Kenyan youth inject passion to transform city slum

To remind the world that no action toward environmental conservation is too small, Wangari Maathai, 2004 Nobel Peace Prize laureate, told the story of the hummingbird.

In the story, a hummingbird volunteered to fight a forest fire despite its small size and little impact, while larger animals like the elephants sat by and watched. However, the little hummingbird was determined to do its best and fought the problem instead of sitting by idly.

Back in Maathai's home country Kenya, a youth group from the capital Nairobi seemed to have taken her words to heart. With very little resources, lack of funds and a humongous task, Komb Green Solutions have slowly but surely started turning the city's Korogocho slum from an eyesore into a safe space where children can play and adults can live healthy lives.

Though Komb Green Solutions started off with no support at all, it was armed with a passion to change the deteriorating environment in their slum.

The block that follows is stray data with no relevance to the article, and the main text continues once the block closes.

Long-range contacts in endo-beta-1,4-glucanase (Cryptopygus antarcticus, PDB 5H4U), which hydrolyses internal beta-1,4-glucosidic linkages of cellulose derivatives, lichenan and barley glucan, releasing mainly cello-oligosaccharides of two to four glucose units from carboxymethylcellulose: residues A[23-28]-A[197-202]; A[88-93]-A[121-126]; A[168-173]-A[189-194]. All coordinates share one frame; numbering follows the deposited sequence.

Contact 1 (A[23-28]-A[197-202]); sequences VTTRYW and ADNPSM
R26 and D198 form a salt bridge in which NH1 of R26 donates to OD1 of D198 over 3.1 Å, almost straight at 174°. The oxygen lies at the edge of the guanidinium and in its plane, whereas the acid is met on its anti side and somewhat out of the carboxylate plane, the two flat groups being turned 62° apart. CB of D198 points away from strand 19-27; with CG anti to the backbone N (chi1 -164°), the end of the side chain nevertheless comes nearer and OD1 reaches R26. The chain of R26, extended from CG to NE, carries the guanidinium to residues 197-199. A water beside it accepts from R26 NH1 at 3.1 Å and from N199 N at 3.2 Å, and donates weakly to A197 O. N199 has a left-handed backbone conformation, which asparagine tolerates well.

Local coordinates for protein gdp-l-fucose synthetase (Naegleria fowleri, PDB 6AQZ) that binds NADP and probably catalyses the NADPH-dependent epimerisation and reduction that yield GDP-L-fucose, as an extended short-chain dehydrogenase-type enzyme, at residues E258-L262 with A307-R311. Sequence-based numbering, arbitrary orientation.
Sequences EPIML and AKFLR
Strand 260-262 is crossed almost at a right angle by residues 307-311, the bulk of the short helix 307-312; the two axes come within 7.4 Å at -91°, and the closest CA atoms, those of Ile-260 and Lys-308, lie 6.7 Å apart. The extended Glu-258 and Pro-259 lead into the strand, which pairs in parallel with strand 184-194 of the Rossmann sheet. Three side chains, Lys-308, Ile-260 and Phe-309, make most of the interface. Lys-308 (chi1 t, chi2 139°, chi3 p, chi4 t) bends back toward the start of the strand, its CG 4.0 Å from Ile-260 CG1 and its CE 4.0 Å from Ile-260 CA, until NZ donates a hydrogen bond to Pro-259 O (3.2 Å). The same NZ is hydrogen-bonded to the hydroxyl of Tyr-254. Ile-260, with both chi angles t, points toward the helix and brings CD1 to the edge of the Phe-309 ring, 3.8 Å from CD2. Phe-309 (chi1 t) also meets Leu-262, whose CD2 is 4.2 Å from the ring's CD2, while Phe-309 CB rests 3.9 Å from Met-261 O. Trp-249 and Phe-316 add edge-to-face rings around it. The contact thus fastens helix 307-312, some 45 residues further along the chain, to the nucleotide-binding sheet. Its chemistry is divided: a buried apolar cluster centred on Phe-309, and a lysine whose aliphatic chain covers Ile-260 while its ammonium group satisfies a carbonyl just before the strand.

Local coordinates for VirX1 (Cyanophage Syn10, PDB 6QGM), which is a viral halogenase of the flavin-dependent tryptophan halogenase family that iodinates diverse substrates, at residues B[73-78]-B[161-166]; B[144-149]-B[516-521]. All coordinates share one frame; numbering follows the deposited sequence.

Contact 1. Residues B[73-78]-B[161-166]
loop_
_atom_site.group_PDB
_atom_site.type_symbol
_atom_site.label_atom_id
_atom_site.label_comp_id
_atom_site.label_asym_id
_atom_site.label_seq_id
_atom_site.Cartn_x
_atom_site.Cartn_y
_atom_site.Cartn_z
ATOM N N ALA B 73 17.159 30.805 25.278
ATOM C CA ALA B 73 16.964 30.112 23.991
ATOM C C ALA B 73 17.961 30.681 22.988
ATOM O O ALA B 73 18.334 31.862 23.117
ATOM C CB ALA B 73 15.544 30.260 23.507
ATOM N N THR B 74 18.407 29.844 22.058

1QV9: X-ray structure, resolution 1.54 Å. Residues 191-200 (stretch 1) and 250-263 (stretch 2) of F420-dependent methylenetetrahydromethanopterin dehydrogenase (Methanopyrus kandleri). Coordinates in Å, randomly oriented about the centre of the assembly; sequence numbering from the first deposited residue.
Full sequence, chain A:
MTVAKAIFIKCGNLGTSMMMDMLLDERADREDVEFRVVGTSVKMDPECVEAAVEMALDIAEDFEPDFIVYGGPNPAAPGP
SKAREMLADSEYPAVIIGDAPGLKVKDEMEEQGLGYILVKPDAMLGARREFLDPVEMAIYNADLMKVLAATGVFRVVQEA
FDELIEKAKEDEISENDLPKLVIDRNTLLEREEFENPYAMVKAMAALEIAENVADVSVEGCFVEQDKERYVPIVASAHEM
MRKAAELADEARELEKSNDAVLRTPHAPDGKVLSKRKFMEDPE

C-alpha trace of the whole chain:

Formed in 2017, Komb Green Solutions is a community-based organization that has not only reclaimed parts of the Nairobi River from suffocating garbage, but it has also helped steer the community's youth away from crime.

Fredrick Okinda, the group's co-founder, said that before the group was formed, some young people in Korogocho were engaged in crime to earn a living. This always resulted in gang fights, mob justice from slum dwellers and police shootouts, with Okinda having lost many friends to crime.

During an upgrading project where a new bridge linking Dandora and Korogocho slums was being built, Okinda and his co-founders saw an opportunity. Having worked as casual laborers and security officers for the project, the youth decided to carry on by rehabilitating the river under the bridge on a voluntary basis.

"When we started, our main focus was the dumpsite under the bridge," Okinda said. "We mobilized other young people in the area to get rid of the dumpsite next to the bridge and along the Nairobi River to create a safe space for ourselves and our community."

As the dumps

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